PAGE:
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Headers Inclusion

The easiest way to access to the library is by including the main header:

#include <boost/numeric/interval.hpp>

This header will include almost all the other headers (except the ones listed as extensions). However, you may not want to access all the functionalities of the library. So this page stands as a reminder for the whole structure of the library. <boost/numeric/interval.hpp> is the only header to be located directly under boost/numeric; all the other headers are located in the subdirectory boost/numeric/interval. And each time this documentation will refer to interval/something.hpp, it is <boost/numeric/interval/something.hpp>.

Please also note that all the following headers are independent and can easily be pre-compiled if necessary (for compilers which support pre-compiled headers of course).

Function definitions

The following headers contain the definition of the interval class and all the friendly functions and operators.


This header contains the definition and the declaration of the interval class. However, this class is templated and the default template parameters are not available by this header. In particular, this header does not provide the default specialization of the interval class for the floating-point types (interval<float>, interval<double> and interval<long double>). So, unless you use your own policies, this header is not really useful on its own.


In this header are all the functions that do not expect any arithmetic property from the base number type. It only expects the bounds to be ordered; but it should not surprise you since it is a requirement of the whole library. You will find in this header the definitions of access and related functions: lower, upper, checked_lower, checked_upper, median, width, widen. There are also the set-like functions: in, in_zero, empty, subset, proper_subset, overlap, singleton, equal, intersect, hull, bisect. Finally, abs, min and max are defined.


Here are the binary operators +, -, *, / and the unary operator -.


This header defines fmod, square, sqrt and pow.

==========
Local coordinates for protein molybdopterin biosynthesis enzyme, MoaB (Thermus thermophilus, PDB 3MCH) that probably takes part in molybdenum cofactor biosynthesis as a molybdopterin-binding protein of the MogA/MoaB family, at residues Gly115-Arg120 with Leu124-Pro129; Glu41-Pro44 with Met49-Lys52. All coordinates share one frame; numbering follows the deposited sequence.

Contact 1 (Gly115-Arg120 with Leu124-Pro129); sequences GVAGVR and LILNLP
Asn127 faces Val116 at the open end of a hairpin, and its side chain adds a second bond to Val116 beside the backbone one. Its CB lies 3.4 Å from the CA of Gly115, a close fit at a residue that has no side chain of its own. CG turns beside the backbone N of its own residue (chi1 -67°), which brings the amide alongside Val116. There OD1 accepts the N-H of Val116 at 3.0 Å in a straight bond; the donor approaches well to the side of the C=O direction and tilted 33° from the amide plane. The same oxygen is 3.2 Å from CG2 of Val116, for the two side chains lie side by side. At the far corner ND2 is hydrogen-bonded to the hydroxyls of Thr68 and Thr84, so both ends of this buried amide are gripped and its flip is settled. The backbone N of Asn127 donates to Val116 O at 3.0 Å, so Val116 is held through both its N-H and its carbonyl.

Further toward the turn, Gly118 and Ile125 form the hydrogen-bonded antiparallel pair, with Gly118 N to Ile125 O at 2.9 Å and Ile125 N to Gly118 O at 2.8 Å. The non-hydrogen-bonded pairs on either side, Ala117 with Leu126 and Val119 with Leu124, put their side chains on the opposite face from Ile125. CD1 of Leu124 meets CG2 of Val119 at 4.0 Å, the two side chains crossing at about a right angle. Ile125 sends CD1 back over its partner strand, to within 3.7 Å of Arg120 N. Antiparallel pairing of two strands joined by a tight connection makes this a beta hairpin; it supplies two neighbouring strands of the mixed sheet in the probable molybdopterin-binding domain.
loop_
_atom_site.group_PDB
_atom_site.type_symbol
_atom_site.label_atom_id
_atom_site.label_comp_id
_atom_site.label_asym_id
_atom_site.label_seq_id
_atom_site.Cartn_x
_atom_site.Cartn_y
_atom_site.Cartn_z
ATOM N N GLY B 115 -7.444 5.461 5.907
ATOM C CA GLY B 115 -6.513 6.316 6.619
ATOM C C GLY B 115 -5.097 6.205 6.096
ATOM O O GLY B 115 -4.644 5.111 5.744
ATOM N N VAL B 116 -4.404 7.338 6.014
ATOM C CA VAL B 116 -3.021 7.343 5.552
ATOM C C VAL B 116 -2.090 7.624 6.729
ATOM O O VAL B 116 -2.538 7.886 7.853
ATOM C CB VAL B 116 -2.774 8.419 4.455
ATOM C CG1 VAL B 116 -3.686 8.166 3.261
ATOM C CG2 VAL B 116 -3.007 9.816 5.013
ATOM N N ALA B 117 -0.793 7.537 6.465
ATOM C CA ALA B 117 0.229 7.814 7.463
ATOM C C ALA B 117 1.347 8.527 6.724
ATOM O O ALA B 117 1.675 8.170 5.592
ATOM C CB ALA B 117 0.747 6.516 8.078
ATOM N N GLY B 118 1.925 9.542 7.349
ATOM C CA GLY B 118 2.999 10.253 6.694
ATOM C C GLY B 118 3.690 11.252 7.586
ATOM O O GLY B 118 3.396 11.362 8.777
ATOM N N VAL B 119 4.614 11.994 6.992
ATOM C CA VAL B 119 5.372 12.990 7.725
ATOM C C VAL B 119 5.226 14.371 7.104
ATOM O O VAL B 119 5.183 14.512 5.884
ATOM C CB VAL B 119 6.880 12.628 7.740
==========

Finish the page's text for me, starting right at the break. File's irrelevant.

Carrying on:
The third arithmetic header: it provides the functions add, sub, mul, div. The type of their arguments is the base number type.


It is the last of the headers with mathematical functions; it provides the following functions: cos, sin, tan, acos, asin, atan, cosh, sinh, tanh, acosh, asinh, atanh, exp and log.


The following headers define some policies. They may be needed if you use the default policies.


This header defines the three provided rounding policies for the arithmetic functions: rounded_arith_std, rounded_arith_opp, rounded_arith_exact.


This header defines the three provided rounding policies for the transcendental functions: rounded_transc_std, rounded_transc_opp, rounded_transc_exact. It is separated from rounded_arith.hpp since the transcendental part of the rounding policy is probably less useful than the arithmetic part.


Here are full rounding policies for the basic floating-point types. The policies are processor-dependent; and to allow the user code to be portable, they only define the common subset of the hardware available functions, which are the arithmetic functions of the rounding policy.


This header provides the predefined checking policies: checking_base, checking_no_empty, checking_no_nan, checking_catch_nan, checking_strict.


Here are defined the helpers for manipulating policies. It contains policies (and so is needed for using default policies), change_rounding, change_checking, unprotect, etc.



This header includes all the following headers. They provide some predefined comparison namespaces.


Here is compare::certain.


And here is its friend compare::possible.


The explicit comparison functions cerlt, posge, etc are defined in this header.


This header provides compare::lexicographic.


This header provides compare::set.


The following headers are not included by interval.hpp and will usually provide not always desirable capabilities.


Here are defined basic stream operators << and >>. They should only be used as a first approach and later be replaced by a customized version.


This header provides a comparison namespace compare::tribool especially adapted to a tristate boolean.


This header provides mixed operations between intervals and integers. It is done by converting the integer to the base number type. Because this comparison is not always correct (for a big int may not be exactly convertible to float), this header is not automatically included and the user should ensure that this behavior is compatible with what she wants to do (if it is only to multiply some intervals by 2, it probably is a good thing to include this header).


This header defines a new rounding policy allowing to workaround the precision problem of the x86 processors (and so speeding up the computations). However, it only is a partial solution and it shouldn't be used when there is a possibility of underflow or overflow.

Revised: 2003-04-22
Copyright (c) Guillaume Melquiond, Sylvain Pion, Hervé Brönnimann, 2002. Polytechnic University.
Copyright (c) Guillaume Melquiond, 2003.